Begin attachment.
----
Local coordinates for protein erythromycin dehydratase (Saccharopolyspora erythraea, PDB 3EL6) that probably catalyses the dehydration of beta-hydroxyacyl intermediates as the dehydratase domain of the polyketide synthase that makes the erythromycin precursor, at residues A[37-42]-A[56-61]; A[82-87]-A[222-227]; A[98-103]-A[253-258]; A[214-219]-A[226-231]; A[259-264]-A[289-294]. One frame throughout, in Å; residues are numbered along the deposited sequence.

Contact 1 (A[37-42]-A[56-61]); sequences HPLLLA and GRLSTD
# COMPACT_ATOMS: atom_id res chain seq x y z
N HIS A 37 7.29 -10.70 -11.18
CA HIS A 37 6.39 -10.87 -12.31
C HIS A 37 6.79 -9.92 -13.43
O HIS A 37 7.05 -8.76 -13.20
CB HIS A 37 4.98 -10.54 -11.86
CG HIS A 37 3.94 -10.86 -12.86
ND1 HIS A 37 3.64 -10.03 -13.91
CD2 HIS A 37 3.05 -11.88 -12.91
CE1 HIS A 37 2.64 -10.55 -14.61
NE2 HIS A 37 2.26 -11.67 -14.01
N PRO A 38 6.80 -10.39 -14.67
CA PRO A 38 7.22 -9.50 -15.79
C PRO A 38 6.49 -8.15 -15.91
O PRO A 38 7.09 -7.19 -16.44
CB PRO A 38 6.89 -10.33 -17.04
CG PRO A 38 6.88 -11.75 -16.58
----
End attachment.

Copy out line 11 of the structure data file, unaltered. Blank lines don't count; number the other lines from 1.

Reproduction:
CD2 HIS A 37 3.05 -11.88 -12.91